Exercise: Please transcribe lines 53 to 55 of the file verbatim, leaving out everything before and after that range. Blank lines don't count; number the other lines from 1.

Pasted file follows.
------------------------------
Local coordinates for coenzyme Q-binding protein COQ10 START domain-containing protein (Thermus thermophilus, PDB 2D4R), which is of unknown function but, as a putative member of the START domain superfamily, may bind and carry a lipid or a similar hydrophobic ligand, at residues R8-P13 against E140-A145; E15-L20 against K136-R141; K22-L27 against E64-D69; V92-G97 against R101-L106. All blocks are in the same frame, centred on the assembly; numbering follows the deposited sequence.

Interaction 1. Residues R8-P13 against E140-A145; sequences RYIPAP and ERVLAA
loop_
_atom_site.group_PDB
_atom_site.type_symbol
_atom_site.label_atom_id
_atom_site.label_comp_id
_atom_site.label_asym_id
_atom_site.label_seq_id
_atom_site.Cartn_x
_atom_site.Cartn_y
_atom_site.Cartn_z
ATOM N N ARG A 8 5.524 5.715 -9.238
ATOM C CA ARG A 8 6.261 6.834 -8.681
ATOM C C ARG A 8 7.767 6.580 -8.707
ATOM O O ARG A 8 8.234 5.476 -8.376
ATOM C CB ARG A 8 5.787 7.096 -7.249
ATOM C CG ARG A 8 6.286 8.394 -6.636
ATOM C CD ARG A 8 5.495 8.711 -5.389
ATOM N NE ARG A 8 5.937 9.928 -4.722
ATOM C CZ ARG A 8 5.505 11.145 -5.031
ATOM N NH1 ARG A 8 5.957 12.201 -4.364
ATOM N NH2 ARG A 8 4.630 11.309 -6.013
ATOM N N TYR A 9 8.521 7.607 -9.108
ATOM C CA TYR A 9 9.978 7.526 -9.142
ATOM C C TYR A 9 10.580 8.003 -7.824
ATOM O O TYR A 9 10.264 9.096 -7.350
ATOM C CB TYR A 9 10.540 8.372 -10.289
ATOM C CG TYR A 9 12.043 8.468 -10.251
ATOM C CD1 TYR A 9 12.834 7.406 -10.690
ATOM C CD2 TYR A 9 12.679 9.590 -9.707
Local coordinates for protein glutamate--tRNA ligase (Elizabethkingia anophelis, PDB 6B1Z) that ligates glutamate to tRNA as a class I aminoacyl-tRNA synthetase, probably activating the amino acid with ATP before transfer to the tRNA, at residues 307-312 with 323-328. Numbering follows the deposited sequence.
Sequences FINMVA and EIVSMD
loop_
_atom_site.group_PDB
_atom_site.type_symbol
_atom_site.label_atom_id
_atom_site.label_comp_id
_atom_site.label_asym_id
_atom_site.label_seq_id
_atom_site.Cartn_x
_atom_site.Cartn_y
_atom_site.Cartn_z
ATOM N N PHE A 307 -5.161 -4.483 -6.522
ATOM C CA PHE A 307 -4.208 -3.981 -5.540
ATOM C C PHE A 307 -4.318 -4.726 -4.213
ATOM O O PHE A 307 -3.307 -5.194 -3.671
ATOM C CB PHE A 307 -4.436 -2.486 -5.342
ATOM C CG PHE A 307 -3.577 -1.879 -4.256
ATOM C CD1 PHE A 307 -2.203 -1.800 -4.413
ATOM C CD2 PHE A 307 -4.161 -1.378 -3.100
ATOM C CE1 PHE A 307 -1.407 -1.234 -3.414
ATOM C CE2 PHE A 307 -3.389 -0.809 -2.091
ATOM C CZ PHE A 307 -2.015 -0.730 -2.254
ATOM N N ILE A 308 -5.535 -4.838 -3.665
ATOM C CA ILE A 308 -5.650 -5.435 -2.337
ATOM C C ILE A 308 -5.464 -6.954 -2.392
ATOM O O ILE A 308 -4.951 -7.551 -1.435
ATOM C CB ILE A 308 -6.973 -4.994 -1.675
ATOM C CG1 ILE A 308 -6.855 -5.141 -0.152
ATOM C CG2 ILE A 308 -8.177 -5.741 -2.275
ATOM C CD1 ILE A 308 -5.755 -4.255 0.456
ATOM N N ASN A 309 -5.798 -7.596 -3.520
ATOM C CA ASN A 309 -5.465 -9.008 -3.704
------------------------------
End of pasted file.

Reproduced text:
ATOM C CE2 PHE A 307 -3.389 -0.809 -2.091
ATOM C CZ PHE A 307 -2.015 -0.730 -2.254
ATOM N N ILE A 308 -5.535 -4.838 -3.665